“He was too weak to stand or walk in his dying hours,” Archbishop Hannan said. “I asked him how he survived over five years in the concentration camp. He said, ‘The Mass. We bribed a guard to give me wine. Late at night, with a few drops of wine and some bread, I always celebrated the Eucharist.’ That was his service to all the prisoners – bringing the grace from the presence of Christ in the Eucharist to all the prisoners in his priestly service. He died the night after his liberation.”
"One evening in late January of 1969, the lead story on the Huntley-Brinkley Report was the death of Dr. Robert D. Spencer, also known as the 'Angel of Ashland.' It was reported that Spencer had performed 100,000 abortions during his medical career, which spanned over half a century, from the 1920s to that day. All this occurred in the sleepy little coal-mining town of Ashland, Pennsylvania." "Mesmerized by the news story, then college student Vincent J. Genovese, who was himself raised in Minersville, a similar mining town not more than ten miles from Ashland, began a quest to find out more about Spencer. The result is The Angel of Ashland, the biography of a courageous and principled doctor."
A link to the book plug is carried throughout the Ashland Area Historic Preservation Society's site. Surprising the society hasn't been called on this. They do offer an e-mail address for readers who might choose to.
Sure, why not, if it fits the template of the puff piece you're about to write on the travails of a liberal visionary overcoming the forces of reaction? Read the opening paragraph of this Boston Globeprofile of Cambridge College founder Eileen Moran Brown and you'll get the idea:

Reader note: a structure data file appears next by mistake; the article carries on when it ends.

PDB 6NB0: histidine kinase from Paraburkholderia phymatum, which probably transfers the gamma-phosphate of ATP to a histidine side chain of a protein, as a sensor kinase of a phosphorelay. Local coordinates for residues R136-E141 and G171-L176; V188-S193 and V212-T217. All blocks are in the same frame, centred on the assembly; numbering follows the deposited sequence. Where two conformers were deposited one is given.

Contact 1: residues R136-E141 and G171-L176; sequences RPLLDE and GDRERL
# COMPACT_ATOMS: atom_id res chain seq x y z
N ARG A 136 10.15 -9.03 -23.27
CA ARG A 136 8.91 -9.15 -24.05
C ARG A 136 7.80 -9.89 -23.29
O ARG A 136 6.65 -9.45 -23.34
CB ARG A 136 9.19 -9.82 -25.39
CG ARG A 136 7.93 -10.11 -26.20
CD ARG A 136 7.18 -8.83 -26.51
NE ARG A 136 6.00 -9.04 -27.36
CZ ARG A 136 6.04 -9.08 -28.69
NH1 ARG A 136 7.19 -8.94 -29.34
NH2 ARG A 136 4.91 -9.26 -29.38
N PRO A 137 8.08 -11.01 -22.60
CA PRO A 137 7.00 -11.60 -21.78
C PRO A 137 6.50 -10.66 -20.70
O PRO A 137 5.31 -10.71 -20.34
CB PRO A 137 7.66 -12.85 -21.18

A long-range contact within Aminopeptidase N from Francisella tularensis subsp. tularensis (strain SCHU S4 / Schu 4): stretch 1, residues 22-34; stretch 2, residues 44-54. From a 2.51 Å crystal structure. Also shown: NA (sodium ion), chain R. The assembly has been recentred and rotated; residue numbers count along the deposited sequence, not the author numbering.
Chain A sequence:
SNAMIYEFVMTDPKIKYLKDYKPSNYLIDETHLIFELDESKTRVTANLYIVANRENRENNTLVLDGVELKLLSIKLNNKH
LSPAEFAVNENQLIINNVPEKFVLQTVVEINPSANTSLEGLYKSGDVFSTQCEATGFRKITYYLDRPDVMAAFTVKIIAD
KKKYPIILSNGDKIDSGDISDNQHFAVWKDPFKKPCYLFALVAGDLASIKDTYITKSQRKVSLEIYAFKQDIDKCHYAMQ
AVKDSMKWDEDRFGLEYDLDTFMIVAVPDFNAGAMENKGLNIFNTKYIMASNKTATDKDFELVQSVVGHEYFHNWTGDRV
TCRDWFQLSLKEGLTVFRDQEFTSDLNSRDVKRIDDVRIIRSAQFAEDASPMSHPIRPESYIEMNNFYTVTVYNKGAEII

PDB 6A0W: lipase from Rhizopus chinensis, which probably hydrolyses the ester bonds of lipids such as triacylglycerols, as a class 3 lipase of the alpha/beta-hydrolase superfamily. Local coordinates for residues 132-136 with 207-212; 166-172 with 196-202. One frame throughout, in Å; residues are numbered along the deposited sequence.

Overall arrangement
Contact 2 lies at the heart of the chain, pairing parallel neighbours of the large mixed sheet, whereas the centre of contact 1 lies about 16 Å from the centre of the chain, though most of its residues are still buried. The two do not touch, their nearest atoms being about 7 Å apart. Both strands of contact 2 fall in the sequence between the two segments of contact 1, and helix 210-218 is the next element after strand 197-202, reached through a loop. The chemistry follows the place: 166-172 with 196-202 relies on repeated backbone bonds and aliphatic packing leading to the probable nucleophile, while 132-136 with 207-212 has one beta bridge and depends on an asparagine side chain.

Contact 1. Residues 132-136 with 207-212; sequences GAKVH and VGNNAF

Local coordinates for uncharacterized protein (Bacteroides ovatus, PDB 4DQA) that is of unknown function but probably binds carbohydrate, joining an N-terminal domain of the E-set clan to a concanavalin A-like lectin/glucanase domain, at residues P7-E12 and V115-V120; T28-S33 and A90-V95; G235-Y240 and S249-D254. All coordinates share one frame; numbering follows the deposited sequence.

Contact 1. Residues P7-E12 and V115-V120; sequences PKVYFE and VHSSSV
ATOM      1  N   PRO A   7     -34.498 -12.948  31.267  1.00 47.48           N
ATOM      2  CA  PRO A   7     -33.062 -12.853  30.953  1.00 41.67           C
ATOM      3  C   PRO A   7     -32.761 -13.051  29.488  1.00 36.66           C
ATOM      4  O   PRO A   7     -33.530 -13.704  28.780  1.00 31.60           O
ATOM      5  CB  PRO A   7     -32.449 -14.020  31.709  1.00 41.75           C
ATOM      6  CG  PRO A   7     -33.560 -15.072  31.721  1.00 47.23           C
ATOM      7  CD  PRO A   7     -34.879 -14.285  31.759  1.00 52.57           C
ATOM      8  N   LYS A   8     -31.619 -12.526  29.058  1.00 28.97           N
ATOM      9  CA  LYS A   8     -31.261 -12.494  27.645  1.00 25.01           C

Eileen Brown grew up in Ashland, Pa., a small town where the culture was conformist, the politics Republican, the religion Roman Catholic, and all three as calcified as the black coal mined from the scrubby hills of Appalachia.
Ashland, it turns out, is a coal town in the heart of Molly Maguire country, so one wonders at the blanket label of "Republican" given politics in an area of Irish-Catholic mining folk, like young Eileen Moran's family. But what matter, these small details; the point is, the place wasn't "progressive" by Cambridge standards, hence it was retrograde and conservative, and the idea simply is to apply a default shorthand term – like conformity, or Catholicism – that is accepted by right-minded Globe readers as synonymous with bone-dry stodginess. Read on.